Traditional karate do Okinawa Goju-Ryu, Vol. 1. Toyko: Minato Research ...
McKenna, M. (2000), To'on-ryu: A glimpse into karate-do's roots. Journal of Asian
Martial Arts, ... Yagi, M. (2000). Okinawan karate do Goju-Ryu Meibukan. Dundas
Author: Michael DeMarco, M.A. et al.
Publisher: Via Media Publishing
We all know the meaning of the word kata. Even to nonpractitioners it is a familiar karate practice. Plus, the word has long been incorporated into the English language. For this reason I choose to write the plural as “katas,” and not follow the Japanese tradition where “kata” can be both singular or plural. By doing this I’ve ruffled feathers already, since many hold such a sacred bond with the time and place where karate took shape. Trouble with one word? Now how about the whole Okinawan martial tradition as passed on through katas? A kata is much like a family jewel that has passed down through generations. It holds a significance that is difficult to decipher, and many dispute the meaning of every micromovement it contains. Who created it? What are the applications? Is kata practice outdated? Is there more than we can see and understand? You bet. It is precisely because of the confusion and misunderstandings regarding the place of kata in the karate tradition that we are thrilled to present a two-volume e-book on this subject. If katas are learning tools that pass down knowledge of a valued art, then the authors included in this anthology can certainly facilitate the learning process for all interested in karate. Each author has excellent experience in the field, having studied directly under masters, often on the largest island in the Ryukyu island chain. In addition to their long years of physical participation in the school of hard knocks, their depth of scholarly research into the encompassing culture allows their writings to illuminate many aspects of kata practice that normally go unnoticed. In our quest to better understand the full significance of kata practice, we must take a serious look at why old masters formulated the routines. How can kata practice better our health and promise to hone our self-defense skills? Each chapter in this anthology deals with the principles that guide kata practice. Hopefully the reading will reveal some of the secrets to improving techniques. As with other martial traditions, some insights cannot be shared through written word. Like good teachers, may the chapters here inspire you to look deeper into kata practice.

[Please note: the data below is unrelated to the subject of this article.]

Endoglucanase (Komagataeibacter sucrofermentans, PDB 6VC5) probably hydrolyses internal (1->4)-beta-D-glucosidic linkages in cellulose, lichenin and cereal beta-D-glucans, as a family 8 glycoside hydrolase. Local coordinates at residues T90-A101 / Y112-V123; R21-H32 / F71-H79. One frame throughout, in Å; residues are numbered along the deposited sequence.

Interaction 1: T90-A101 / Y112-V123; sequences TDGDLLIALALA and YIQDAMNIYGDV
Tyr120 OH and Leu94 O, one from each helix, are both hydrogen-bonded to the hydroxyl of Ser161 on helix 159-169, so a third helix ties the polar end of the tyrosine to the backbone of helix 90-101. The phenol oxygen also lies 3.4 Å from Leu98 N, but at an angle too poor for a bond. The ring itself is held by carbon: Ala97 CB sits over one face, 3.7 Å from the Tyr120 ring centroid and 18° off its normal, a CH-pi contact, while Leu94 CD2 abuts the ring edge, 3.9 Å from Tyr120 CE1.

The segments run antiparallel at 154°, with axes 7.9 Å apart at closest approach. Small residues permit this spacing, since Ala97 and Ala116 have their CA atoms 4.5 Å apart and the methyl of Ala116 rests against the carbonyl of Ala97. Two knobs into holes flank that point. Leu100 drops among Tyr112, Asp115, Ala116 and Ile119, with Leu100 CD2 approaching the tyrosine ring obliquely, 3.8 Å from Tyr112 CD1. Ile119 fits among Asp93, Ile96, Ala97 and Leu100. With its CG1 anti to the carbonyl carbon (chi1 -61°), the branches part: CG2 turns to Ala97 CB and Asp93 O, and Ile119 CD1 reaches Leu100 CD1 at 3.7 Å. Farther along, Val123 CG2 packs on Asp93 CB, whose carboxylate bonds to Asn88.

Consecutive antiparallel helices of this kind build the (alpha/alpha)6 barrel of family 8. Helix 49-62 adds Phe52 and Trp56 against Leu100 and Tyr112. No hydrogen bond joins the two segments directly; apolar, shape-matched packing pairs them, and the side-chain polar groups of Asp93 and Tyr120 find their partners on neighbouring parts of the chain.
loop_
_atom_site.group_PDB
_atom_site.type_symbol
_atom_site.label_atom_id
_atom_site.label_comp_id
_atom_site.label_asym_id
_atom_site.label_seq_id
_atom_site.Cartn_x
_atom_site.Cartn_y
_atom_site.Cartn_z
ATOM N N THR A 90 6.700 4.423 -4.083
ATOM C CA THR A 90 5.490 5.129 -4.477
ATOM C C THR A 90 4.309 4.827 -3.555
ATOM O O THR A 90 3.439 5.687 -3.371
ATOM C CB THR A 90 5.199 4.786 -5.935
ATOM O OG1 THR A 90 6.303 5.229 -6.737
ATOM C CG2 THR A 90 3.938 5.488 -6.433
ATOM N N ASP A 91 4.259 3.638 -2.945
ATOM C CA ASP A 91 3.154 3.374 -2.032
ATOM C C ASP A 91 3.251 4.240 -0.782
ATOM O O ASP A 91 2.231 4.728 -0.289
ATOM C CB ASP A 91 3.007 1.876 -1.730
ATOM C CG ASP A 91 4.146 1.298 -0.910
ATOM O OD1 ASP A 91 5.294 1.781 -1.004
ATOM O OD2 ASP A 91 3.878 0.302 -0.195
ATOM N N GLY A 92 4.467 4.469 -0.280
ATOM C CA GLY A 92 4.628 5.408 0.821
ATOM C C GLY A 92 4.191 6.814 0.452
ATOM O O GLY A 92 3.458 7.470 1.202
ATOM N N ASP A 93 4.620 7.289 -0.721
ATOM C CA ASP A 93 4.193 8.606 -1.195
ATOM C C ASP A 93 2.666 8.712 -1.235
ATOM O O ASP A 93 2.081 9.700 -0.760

Elements of advanced karate technique. Journal of Asian Martial Arts, 8(2): 80 –
95. Montaigue, E. and Simpson, W. (1997). The encyclopedia of dim-mak.
Boulder, CO: Paladin Press. Opdam, L. (2007). Karate Goju Ryu Meibukan.
Author: Michael DeMarco
Publisher: Via Media Publishing